Above: This year, the Avicultural Society says it will be sending a young amateur to Jersey to receive the sort of training usually reserved for professionals. Pictured is the 2018 Raymond Sawyer Scholarship winner, Arno Lapiere
A PASSIONATE HOBBYIST from Belgium who specialises in parrot breeding has been chosen for this year’s Raymond Sawyer Scholarship.
Nineteen-year-old Arno Lapiere, a biology student at the University of Ghent, becomes only the fifth person to win an Avicultural Society (AS) funded scholarship on a specialist avian course held at the Durrell Conservation Academy (DCA) in Jersey.
Mr Lapiere will take his place on the “Avian Egg Incubation” workshop during November 5-9.
Parrots have always been Mr Lapiere’s main interest, after starting with budgerigars at the age of six.
He said: “After much research, I joined two parrot clubs in Belgium and soon added to my collection species such as plum-headed parakeet, rosy-faced lovebird and swift parrot, both wild type and mutation.”
After his studies, he plans a career in avian biology and aims to build a diverse collection of parrots which could help sustain important bloodlines in captivity.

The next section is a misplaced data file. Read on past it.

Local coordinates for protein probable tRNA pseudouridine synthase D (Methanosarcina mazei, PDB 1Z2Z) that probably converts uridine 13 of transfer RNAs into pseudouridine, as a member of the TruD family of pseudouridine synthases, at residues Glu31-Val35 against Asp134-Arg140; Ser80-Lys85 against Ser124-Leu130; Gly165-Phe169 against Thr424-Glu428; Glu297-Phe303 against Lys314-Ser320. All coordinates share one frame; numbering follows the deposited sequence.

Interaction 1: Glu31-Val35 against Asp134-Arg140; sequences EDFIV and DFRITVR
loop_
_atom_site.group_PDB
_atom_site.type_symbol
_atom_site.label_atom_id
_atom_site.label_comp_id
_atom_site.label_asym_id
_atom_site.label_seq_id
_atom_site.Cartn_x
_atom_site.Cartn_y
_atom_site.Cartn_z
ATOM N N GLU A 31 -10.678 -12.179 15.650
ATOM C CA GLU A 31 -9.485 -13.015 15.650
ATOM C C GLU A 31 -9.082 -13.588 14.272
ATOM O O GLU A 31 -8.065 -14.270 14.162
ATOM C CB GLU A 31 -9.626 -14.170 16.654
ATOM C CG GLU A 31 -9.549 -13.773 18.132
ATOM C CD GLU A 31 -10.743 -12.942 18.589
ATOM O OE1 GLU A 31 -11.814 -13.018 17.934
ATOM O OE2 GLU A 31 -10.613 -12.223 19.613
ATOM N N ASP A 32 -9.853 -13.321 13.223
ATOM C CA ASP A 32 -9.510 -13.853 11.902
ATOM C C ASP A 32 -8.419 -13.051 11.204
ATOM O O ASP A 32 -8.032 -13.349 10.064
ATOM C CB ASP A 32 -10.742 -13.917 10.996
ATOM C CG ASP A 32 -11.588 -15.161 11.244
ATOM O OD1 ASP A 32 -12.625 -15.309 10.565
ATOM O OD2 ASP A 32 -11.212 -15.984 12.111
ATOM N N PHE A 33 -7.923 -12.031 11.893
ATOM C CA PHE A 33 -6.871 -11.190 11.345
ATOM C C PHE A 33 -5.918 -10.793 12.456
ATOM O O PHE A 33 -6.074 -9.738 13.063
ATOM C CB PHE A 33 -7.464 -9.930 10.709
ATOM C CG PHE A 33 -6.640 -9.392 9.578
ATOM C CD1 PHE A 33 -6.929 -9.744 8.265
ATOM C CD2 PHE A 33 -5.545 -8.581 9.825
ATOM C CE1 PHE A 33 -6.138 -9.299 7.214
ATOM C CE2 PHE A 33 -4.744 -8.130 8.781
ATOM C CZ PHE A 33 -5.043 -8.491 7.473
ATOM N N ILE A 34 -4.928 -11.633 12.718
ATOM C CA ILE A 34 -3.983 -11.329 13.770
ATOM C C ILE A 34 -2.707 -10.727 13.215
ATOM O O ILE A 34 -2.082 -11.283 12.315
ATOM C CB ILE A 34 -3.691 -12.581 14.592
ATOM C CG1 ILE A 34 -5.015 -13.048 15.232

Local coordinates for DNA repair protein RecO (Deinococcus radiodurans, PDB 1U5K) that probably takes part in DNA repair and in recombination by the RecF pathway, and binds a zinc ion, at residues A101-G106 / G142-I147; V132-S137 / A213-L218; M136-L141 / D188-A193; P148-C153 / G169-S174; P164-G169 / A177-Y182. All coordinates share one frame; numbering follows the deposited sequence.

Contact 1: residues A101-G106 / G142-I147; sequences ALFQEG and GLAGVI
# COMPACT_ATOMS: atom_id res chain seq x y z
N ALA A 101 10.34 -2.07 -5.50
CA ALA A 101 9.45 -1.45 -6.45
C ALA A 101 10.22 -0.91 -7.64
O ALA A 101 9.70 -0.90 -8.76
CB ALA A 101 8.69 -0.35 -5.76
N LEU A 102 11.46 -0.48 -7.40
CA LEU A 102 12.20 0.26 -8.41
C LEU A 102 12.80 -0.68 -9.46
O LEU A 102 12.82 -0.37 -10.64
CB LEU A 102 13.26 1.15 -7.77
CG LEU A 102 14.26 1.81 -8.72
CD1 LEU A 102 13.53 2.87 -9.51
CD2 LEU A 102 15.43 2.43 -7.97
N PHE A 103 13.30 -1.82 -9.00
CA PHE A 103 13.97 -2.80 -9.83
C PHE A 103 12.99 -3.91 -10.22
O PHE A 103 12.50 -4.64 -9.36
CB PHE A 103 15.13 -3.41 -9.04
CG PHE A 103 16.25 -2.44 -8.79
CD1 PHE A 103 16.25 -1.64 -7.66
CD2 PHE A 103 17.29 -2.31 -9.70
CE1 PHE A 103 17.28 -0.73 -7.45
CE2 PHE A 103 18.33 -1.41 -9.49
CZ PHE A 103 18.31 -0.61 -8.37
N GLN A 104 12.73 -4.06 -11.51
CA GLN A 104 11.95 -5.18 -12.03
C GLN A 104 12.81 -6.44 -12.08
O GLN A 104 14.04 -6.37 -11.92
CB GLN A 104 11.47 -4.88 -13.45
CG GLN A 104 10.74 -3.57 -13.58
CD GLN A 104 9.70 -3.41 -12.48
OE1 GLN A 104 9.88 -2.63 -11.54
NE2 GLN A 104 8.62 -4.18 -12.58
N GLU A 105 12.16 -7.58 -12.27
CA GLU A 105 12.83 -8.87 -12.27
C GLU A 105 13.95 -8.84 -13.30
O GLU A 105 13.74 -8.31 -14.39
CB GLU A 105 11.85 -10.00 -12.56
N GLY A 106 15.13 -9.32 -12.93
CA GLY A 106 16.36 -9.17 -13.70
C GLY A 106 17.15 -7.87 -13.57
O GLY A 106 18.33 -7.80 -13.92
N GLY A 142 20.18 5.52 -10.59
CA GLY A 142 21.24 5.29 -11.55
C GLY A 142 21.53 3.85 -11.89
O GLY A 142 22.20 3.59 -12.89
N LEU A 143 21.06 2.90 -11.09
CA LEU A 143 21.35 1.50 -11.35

He added: “I am honoured to win the scholarship. It is a huge opportunity to supplement my theoretical knowledge with hands-on knowledge. A proper understanding of embryo development and hatching of the eggs has shown to be very useful when working with vulnerable species.”
In previous years, young birdkeepers with a professional background in aviculture have won the scholarship. However, this year the judging panel wanted to see more amateur breeders come forward.
According to AS chairman, Nigel Hewston, the society itself attracts a broad cross-section of amateur and professional members, which is what the AS wishes to reflect in the scholarship. He said: “This year we will be sending a young amateur to receive the sort of training usually reserved for professionals.
“The AS hopes this will help Arno in his avicultural activities at home, and perhaps have a wider impact by giving him knowledge that he will be able to pass on in his own birdkeeping community.”
This year, outstanding applications came not only from the UK, but Australia, the United States and Belgium.
Panel judge Simon Bruslund, curator of Heidelberg Zoo, said: “Arno got a ‘beaks-length’ ahead because he demonstrated an apt level of self-reflection and self-criticism paired with the strong desire to improve and learn as much as possible.
“He believes aviculturists need to have a strong sense of ethics to justify their actions and we think this is a fine foundation to become a great advocate for aviculture.”
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